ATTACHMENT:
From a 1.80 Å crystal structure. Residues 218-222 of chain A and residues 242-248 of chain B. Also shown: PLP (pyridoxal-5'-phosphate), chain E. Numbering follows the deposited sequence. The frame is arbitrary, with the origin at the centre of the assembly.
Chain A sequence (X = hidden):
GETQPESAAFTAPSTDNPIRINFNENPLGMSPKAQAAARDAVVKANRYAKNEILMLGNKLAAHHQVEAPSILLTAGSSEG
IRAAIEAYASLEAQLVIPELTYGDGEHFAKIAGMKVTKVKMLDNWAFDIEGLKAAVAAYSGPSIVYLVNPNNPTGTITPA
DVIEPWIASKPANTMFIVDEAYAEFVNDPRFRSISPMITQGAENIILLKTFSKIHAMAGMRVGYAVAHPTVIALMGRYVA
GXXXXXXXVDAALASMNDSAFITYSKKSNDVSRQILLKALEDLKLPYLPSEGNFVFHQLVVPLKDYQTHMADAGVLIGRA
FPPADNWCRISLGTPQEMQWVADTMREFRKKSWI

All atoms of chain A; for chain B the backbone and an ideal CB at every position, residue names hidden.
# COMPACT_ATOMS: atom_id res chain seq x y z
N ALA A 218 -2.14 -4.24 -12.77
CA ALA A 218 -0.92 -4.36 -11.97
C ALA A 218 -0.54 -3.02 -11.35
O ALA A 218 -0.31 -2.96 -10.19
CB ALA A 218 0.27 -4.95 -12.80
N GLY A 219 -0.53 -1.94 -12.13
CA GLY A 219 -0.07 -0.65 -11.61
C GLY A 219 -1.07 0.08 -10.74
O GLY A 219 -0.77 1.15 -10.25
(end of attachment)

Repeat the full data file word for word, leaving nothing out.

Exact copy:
From a 1.80 Å crystal structure. Residues 218-222 of chain A and residues 242-248 of chain B. Also shown: PLP (pyridoxal-5'-phosphate), chain E. Numbering follows the deposited sequence. The frame is arbitrary, with the origin at the centre of the assembly.
Chain A sequence (X = hidden):
GETQPESAAFTAPSTDNPIRINFNENPLGMSPKAQAAARDAVVKANRYAKNEILMLGNKLAAHHQVEAPSILLTAGSSEG
IRAAIEAYASLEAQLVIPELTYGDGEHFAKIAGMKVTKVKMLDNWAFDIEGLKAAVAAYSGPSIVYLVNPNNPTGTITPA
DVIEPWIASKPANTMFIVDEAYAEFVNDPRFRSISPMITQGAENIILLKTFSKIHAMAGMRVGYAVAHPTVIALMGRYVA
GXXXXXXXVDAALASMNDSAFITYSKKSNDVSRQILLKALEDLKLPYLPSEGNFVFHQLVVPLKDYQTHMADAGVLIGRA
FPPADNWCRISLGTPQEMQWVADTMREFRKKSWI

All atoms of chain A; for chain B the backbone and an ideal CB at every position, residue names hidden.
# COMPACT_ATOMS: atom_id res chain seq x y z
N ALA A 218 -2.14 -4.24 -12.77
CA ALA A 218 -0.92 -4.36 -11.97
C ALA A 218 -0.54 -3.02 -11.35
O ALA A 218 -0.31 -2.96 -10.19
CB ALA A 218 0.27 -4.95 -12.80
N GLY A 219 -0.53 -1.94 -12.13
CA GLY A 219 -0.07 -0.65 -11.61
C GLY A 219 -1.07 0.08 -10.74
O GLY A 219 -0.77 1.15 -10.25